Very cool Daire
seems you have made a type of paper colour negative , when scanned you have brought out a nice image.
Silver halides are capable of producing several colors when exposed to light without development. The color depends on the size of the silver grains. The images cannot be fixed and so have limited practical value. Google on Lippmann plates such as http://en.wikipedia.org/wiki/Lippmann_plate
Last edited by Gerald C Koch; 01-26-2014 at 11:30 AM. Click to view previous post history.
A rock pile ceases to be a rock pile the moment a single man contemplates it, bearing within him the image of a cathedral.
~Antoine de Saint-Exupery
I've been playing with this for the last year or so and I'm convinced it is a worthwhile way to make beautiful contact prints, with colors and a look different from other contact printing methods. The difficult part is keeping those highlights clear while developing enough density, and stopping before the shadow details gets muddy. My best results so far are all from (paper) negatives that have been made for this process. The negatives that work well for salt prints work well for this. There is a delicacy in these prints that is lovely, but with a different look and different colors from salt prints.
Every paper I've tried ( 6 kinds so far ) has a different look and different characteristics. I soak the paper in dilute KN03 for 10 minutes, and then press it tightly while still wet to a paper negative. Then it goes inside a ziplock bag and under a sheet of glass for exposure. If you add lemon juice or vinegar during the soak it will change the color, speed and ultimate density of the printing out. My favorite "recipe" right now is 1/8t KN03 in 2oz of water with 5 eyedroppers of filtered lemon juice. Other combinations work too, and it is a matter of personal taste which color and look you'd like the best.
With the right negative, it is possible to keep delicate pure white highlights and still develop dark enough shadows.
I've had less luck with letting the paper dry before exposure but it is easier to avoid stains and "blurry" areas that happen from uneven pressure on the wet print. In the past few months I've found a combination of paper/soak that I really like and I'm planning to revisit it as a dry contact print. If you try it wet, do wash your negative soon after the exposure... I've ruined a couple by letting them sit for a couple days in the bag still wet. Also you want to run tests first on negatives you don't care about, just to verify that they are not harmed. All my negatives are on RC paper, and so far no problems unless I leave them wet for days ( then the emulsion comes off! )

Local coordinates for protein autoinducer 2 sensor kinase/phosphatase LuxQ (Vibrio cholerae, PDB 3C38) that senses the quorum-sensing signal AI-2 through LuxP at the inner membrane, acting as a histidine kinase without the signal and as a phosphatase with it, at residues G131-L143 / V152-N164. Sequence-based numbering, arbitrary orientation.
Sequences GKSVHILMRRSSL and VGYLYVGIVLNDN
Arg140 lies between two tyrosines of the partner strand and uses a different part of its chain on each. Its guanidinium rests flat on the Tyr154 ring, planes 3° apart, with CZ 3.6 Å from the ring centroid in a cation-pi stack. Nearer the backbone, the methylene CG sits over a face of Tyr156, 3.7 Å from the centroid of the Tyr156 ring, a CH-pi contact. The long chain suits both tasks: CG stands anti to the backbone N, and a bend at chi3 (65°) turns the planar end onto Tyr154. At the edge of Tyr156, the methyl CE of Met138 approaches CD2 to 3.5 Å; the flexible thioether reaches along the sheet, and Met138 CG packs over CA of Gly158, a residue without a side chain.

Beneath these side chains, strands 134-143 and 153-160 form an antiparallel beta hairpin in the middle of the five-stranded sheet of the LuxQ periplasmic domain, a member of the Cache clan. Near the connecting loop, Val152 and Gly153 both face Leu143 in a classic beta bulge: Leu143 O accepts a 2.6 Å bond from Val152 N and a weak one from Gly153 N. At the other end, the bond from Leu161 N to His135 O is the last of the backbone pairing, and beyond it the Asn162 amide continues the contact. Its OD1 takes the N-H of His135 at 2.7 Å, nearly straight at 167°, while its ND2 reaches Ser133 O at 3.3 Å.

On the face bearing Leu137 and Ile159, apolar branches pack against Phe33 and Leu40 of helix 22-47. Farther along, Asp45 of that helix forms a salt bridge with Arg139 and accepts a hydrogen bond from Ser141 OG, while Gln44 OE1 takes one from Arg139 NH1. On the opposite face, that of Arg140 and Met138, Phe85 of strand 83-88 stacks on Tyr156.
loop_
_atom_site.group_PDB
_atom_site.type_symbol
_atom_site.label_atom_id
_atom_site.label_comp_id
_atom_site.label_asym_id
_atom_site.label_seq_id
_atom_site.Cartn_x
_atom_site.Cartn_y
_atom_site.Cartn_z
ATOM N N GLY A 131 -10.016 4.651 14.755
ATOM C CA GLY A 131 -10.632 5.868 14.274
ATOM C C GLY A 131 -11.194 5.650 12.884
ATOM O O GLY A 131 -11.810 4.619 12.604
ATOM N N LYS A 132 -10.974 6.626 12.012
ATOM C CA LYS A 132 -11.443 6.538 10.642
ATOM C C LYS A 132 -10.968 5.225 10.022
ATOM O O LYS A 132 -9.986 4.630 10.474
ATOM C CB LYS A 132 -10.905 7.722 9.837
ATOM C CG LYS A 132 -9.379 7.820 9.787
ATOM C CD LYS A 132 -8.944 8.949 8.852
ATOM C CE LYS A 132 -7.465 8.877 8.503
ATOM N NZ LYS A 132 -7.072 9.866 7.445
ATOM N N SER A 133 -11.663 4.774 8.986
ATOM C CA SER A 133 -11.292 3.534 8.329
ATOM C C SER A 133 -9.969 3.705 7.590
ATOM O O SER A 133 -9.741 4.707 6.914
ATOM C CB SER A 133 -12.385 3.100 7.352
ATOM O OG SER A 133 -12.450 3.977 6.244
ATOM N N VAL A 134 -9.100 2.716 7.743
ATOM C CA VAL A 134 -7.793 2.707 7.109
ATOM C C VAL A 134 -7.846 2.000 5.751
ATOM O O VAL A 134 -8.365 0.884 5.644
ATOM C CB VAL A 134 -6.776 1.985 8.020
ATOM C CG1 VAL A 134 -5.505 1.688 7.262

I wash mine briefly in highly dilute salt water, then fix twice, 5 minutes each, in weak hypo. Then 3 minutes in 1% sodium sulfite and a long wash. The image will almost disappear in the hypo, and there is a huge color shift at that point, but it comes almost all the way back when it dries. It's quite dramatic. Then toning in weak KRST can look really nice, but don't go too far... it starts to get a neutral light grey ( which might look nice in some, and is easy to control and cause splits )
Honestly, I had almost given up on this ( or at least, was about to try brushing on weak AgNO3 or some other approach ) until a friend sent me some 40 year old Kodak polycontrast single weight FB paper. This stuff makes lovely contact prints this way and I'm excited about the process again. The past couple months I've been making paper negatives specifically for this and for salt printing.
My exposure times under a single BLB fluorescent tube are usually around 2 hours. I have not tried the sun again recently, and not since I started making good negatives specifically for this process. I'm hoping that a dry contact print in the sun will work, like it does for salt prints because that will be more convenient.